Despite the bluster coming from the Trump Administration, America is rapidly moving away from dirty, expensive coal plants and toward cleaner, cheaper energy resources like solar and wind. American communities want strong leadership from the private and public sectors that saves money, protects our air and water from fossil fuel pollution, and provides real solutions to tackle the climate crisis. This state and local leadership, compounded with historically low prices for renewable energy and battery storage, is supercharging the adoption of clean energy as the primary source of electricity for communities across the country, making dirty, expensive coal plants obsolete. Colorado is showing the nation that moving beyond coal to clean energy is good for our economy, our health, and our families, and we are confident that the list of states making that transition will continue to grow.
Tri-State: Moving a cooperative power provider from coal to clean energy
Tri-State will replace coal plants with a gigawatt of new wind and solar
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Colorado communities and state Energy Office urge Public Utilities Commission oversight of Tri-State
Reports examine the impacts of Tri-State's high wholesale power costs
Tri-State executive involved with anti-Clean Air Act group since 2005
US Congressional Committee requests details of Tri-State funding to anti-Clean Air Act group
Renewable energy projects stalled in 2018 among Tri-State member co-ops
Second co-op asks Tri-State to pull “Better Together” ads
Tri-State won’t allow co-op members to attend annual meeting
Tri-State expects member co-ops to support bylaw changes at annual meeting
Rocky Mountain Farmers Union calls on Tri-State to adopt flexible contracts and more clean energy
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Tri-State ad campaign tells co-ops they’re “better together”
La Plata Electric concerned Tri-State debt will lead to higher rates
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More Colorado co-ops announce clean energy goals
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Public Utilities Commission rejects Tri-State motion to exclude Colorado Energy Office from exit charge case
Tri-State claims that co-ops "have intervened on Tri-State's behalf at the PUC” don’t add up
Colorado state legislators urge Public Utilities Commission to determine Tri-State exit charge
United Power says Tri-State policies are turning away large customers
Next PUC Commissioner John Gavan "consensus choice" of Governors Hickenlooper and Polis
Tri-State policy change discourages battery projects in rural Colorado and New Mexico
Colorado Public Utilities Commission orders Tri-State to "satisfy or answer" exit charge complaint from Delta Montrose Electric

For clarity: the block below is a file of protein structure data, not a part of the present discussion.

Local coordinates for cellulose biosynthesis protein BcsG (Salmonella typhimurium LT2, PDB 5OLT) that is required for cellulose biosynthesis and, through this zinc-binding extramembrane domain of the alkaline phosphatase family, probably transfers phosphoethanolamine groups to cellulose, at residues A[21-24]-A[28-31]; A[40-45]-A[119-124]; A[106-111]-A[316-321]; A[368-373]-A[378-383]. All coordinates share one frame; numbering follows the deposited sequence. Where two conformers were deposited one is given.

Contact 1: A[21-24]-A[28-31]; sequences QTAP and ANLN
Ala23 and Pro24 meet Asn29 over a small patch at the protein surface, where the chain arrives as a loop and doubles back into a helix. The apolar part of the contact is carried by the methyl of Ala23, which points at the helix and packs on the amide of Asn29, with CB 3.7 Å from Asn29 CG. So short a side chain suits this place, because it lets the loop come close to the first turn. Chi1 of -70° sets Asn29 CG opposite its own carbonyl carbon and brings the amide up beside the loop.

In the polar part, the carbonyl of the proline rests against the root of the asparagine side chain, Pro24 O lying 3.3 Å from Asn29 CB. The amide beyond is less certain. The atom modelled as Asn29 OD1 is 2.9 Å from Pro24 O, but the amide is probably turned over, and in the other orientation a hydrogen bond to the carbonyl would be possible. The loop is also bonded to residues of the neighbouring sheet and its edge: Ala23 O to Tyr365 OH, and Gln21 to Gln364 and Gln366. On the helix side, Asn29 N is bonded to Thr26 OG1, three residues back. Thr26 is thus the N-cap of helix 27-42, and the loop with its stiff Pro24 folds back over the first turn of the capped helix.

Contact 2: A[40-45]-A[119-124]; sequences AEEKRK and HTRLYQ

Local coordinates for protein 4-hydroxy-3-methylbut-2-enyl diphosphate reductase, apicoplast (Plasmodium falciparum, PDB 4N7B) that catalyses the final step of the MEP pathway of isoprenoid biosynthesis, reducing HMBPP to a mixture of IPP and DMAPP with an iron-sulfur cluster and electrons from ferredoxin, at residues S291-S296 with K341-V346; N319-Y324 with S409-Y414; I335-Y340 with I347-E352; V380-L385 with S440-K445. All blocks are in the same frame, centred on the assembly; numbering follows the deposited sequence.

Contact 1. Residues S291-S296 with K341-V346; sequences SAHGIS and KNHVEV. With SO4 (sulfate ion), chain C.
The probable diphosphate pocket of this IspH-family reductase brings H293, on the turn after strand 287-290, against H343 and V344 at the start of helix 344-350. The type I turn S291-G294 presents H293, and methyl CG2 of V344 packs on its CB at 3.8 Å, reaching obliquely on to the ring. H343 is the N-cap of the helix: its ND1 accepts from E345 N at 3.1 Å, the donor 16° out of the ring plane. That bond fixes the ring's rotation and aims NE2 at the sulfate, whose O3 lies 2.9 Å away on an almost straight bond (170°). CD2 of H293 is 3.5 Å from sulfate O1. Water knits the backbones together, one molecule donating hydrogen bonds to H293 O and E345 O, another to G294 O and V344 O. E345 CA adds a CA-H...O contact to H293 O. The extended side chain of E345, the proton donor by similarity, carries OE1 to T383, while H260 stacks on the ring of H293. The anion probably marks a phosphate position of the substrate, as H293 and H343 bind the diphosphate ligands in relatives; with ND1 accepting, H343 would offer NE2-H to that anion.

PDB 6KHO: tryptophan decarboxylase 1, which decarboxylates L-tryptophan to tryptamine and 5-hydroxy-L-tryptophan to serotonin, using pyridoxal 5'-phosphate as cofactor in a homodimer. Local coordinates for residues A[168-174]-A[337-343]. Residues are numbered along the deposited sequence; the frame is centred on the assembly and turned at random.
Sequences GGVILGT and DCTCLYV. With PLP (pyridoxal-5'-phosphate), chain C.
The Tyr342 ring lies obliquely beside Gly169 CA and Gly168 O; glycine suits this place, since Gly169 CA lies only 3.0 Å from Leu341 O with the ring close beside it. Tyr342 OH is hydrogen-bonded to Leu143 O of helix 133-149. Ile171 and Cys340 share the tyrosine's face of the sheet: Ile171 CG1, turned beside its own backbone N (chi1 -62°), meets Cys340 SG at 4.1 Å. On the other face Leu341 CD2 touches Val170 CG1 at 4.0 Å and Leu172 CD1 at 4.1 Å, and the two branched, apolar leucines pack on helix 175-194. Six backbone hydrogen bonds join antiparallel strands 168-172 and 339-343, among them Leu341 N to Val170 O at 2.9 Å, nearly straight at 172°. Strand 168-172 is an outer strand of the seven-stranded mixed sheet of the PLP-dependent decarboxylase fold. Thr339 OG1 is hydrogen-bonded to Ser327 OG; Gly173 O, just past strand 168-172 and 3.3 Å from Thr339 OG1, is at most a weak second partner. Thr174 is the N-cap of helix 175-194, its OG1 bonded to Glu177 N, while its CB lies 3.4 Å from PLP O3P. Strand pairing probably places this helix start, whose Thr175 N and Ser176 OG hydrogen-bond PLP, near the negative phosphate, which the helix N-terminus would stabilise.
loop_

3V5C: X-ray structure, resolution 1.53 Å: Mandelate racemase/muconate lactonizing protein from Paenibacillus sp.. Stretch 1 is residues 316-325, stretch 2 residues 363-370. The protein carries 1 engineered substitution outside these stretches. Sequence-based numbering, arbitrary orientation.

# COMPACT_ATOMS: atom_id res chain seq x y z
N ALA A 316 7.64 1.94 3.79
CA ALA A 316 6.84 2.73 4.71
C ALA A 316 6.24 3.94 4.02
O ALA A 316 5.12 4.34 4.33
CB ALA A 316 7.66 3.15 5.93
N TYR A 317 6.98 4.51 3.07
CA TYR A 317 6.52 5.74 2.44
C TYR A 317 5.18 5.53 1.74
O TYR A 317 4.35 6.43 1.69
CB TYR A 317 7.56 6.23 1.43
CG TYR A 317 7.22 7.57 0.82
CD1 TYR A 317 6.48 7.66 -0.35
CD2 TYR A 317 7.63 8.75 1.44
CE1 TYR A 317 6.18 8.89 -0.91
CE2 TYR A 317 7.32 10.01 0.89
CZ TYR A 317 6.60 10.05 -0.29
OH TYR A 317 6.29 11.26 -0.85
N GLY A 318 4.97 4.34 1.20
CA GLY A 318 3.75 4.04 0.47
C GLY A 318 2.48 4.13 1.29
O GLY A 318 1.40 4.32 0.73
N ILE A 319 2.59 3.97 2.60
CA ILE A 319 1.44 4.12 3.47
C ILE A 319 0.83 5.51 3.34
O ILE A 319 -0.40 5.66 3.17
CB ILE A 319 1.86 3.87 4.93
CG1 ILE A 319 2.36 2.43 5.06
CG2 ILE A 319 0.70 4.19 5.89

United Power seeks solutions to "increasingly outmoded G&T business models"
Clean Energy Means Business Summit highlights renewable energy opportunities and challenges in rural Colorado
Governor-elect Jared Polis says moving Colorado toward more renewable energy will be a top priority
Electric cooperative officials discuss cheap renewable energy and an “eroding monopoly”
Delta Montrose Electric members vote for new financing options, supporting a potential buyout of Tri-State contract
Poudre Valley Electric requests Tri-State policy changes and fuel mix study
Holy Cross Energy plans to shift away from coal, aiming for 70% renewable energy
What do corporate renewable energy commitments mean for electric utilities?
Colorado Energy Plan approval will mean new renewable energy investments in rural Colorado
Report: Tri-State could save $600 million by shifting from coal to renewable energy
Delta Montrose Electric seeks new financing options to end contract with Tri-State
Wind energy jobs in rural Colorado attract bipartisan support
Colorado Energy Plan analysis shows switching from coal to renewable energy will boost jobs and local tax revenue
Poudre Valley Electric and Xcel Energy Colorado President win national awards from Smart Electric Power Alliance
Latest coal plant subsidy proposal could hit electricity bills in the West
Moody’s report: “High quality renewable resources” could help Tri-State and Basin Electric navigate rising carbon transition risks
Senator Heinrich highlights “frustrations in New Mexico” with Tri-State’s limits on local solar
Moody’s report shows Tri-State’s coal plants are more expensive than new renewable energy
Tri-State’s limits on local energy development are a growing problem for co-op members
Governor Hickenlooper discusses Tri-State at the Climate Leadership Conference
Bids for Xcel’s Colorado Energy Plan include a proposal for the world’s largest battery
New wind and solar power in Colorado is now cheaper than existing coal plants
Companies' 100% renewable energy goals are getting results in Colorado
What does cheap solar mean for electric cooperatives?
Colorado towns and cities are helping push utilities to embrace renewable energy
How are electric cooperatives navigating the transition from coal to cheap clean energy?
Blocked from building more solar projects, United Power shifts to community batteries
Economic reality sets in for Tri-State efforts to expand the Holcomb coal plant
Solar projects in the works in Grand and Jackson counties
Mountain Parks Electric grapples with solar